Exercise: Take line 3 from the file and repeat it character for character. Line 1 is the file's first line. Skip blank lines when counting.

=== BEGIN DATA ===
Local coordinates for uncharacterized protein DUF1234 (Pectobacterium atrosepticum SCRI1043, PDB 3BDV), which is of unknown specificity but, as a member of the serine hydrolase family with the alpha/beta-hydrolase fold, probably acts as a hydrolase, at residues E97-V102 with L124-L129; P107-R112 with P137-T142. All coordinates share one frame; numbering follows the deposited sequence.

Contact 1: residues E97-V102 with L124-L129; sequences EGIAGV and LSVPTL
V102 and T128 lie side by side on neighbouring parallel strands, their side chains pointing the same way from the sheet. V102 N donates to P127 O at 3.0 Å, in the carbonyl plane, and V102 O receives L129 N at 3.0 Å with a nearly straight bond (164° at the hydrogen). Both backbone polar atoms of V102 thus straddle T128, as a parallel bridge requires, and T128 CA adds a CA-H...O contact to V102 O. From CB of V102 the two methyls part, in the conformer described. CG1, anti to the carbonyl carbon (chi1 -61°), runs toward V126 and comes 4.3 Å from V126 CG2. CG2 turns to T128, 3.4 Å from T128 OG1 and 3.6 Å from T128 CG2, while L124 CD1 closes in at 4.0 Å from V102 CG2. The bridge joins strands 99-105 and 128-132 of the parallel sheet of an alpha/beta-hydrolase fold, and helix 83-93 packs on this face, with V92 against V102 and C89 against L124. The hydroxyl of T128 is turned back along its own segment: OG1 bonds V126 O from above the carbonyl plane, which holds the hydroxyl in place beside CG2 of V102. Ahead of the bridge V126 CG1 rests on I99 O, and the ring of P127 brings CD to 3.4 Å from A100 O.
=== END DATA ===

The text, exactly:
V102 and T128 lie side by side on neighbouring parallel strands, their side chains pointing the same way from the sheet. V102 N donates to P127 O at 3.0 Å, in the carbonyl plane, and V102 O receives L129 N at 3.0 Å with a nearly straight bond (164° at the hydrogen). Both backbone polar atoms of V102 thus straddle T128, as a parallel bridge requires, and T128 CA adds a CA-H...O contact to V102 O. From CB of V102 the two methyls part, in the conformer described. CG1, anti to the carbonyl carbon (chi1 -61°), runs toward V126 and comes 4.3 Å from V126 CG2. CG2 turns to T128, 3.4 Å from T128 OG1 and 3.6 Å from T128 CG2, while L124 CD1 closes in at 4.0 Å from V102 CG2. The bridge joins strands 99-105 and 128-132 of the parallel sheet of an alpha/beta-hydrolase fold, and helix 83-93 packs on this face, with V92 against V102 and C89 against L124. The hydroxyl of T128 is turned back along its own segment: OG1 bonds V126 O from above the carbonyl plane, which holds the hydroxyl in place beside CG2 of V102. Ahead of the bridge V126 CG1 rests on I99 O, and the ring of P127 brings CD to 3.4 Å from A100 O.